Clifford Lingwood , PhD
Molecular Structure & Function
University of Toronto
Department of Laboratory Medicine & Pathobiology
Cross appointed to the Department of Biochemistry
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- Glycolipid receptor function
- Verotoxin cytopathology
- HIV infection
- Glycolipid rafts
My laboratory is concerned with the molecular basis and physiology of glycosphingolipid (GSL) receptor function. Globotriaosyl ceramide (Gb3) binding is the mechanism by which verotoxin targets renal endothelial cells to initiate hemolytic uremic syndrome. Our studies on this interaction have led to our definition of a role for Gb3 in HIV infection also. Our interests are focused on the role of the glycolipid receptor lipid heterogeneity in determining the sensitivity of cells to verotoxin-induced pathology/trafficking and HIV binding and membrane fusion. We have made soluble GSL analogues which in large part mimic the properties of GSLs and prove effective as novel strategies against microbial pathogenesis. Gb3 is upgregulated in certain human tumour cells and VT is a potential novel antineoplastic. The role of the drug resistance efflux pump MDR1 in GSL biosynthesis and the soluble GSL mimics we have generated allow us to manipulate cellular GSL metabolism to provide new approaches to several genetic diseases in which GSL metabolism is aberrant.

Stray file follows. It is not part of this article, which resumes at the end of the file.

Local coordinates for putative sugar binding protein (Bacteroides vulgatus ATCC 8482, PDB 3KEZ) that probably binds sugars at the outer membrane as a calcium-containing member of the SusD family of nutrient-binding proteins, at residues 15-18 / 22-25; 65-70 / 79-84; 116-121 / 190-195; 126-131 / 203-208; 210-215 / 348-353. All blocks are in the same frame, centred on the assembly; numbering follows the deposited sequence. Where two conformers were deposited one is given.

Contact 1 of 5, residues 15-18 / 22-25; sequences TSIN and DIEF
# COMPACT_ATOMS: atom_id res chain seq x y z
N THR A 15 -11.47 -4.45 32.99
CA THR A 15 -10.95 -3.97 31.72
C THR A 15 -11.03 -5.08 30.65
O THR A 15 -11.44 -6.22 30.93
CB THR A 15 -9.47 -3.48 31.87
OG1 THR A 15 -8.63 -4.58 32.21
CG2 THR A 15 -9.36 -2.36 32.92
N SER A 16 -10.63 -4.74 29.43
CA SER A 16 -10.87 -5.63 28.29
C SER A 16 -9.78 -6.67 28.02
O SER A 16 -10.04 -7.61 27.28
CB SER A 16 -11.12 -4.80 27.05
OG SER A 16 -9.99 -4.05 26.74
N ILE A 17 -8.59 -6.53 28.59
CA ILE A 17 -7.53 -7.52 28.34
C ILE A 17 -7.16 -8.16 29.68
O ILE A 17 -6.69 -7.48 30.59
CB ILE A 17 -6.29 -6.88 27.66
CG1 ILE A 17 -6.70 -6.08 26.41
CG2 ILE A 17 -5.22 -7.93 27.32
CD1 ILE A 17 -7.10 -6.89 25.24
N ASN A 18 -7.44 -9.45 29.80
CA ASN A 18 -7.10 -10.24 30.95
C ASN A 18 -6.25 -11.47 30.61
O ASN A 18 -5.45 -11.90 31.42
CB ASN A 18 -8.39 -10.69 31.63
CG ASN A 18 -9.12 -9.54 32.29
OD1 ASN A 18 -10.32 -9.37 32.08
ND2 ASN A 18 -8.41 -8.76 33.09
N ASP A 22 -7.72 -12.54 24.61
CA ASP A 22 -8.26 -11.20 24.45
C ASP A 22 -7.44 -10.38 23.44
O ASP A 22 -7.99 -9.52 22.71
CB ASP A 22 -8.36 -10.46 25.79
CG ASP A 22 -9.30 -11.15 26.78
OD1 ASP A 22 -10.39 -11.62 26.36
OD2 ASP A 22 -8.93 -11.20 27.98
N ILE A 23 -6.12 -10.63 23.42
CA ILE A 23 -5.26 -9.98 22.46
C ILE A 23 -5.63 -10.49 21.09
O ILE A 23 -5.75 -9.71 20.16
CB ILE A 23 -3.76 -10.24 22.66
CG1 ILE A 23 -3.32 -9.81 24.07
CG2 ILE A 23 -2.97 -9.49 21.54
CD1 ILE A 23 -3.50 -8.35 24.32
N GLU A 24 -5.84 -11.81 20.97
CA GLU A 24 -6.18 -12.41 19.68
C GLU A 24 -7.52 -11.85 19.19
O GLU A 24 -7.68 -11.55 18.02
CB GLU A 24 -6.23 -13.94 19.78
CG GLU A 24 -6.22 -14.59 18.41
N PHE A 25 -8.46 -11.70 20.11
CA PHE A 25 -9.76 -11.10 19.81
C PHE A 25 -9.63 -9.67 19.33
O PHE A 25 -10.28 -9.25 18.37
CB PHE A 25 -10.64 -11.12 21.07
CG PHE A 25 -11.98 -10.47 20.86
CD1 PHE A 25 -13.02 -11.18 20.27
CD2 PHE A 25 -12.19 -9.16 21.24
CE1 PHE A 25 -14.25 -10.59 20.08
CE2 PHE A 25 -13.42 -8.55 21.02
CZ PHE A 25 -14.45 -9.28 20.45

Future Research Interests
Our future studies will attempt to define the functional components within glycolipids and their ligands. We will use the glycolipid mimics we have made to inhibit these interactions and prevent the clinical pathology they mediate. The use of verotoxin as an antineoplastic/antiangiogenic agent and GSL mimics to prevent HIV infection offers new directions in translational research.
Please visit the publications section in the Lingwood Lab website
Glycolipid Mimics and Methods of Use Thereof (US 5,973,128)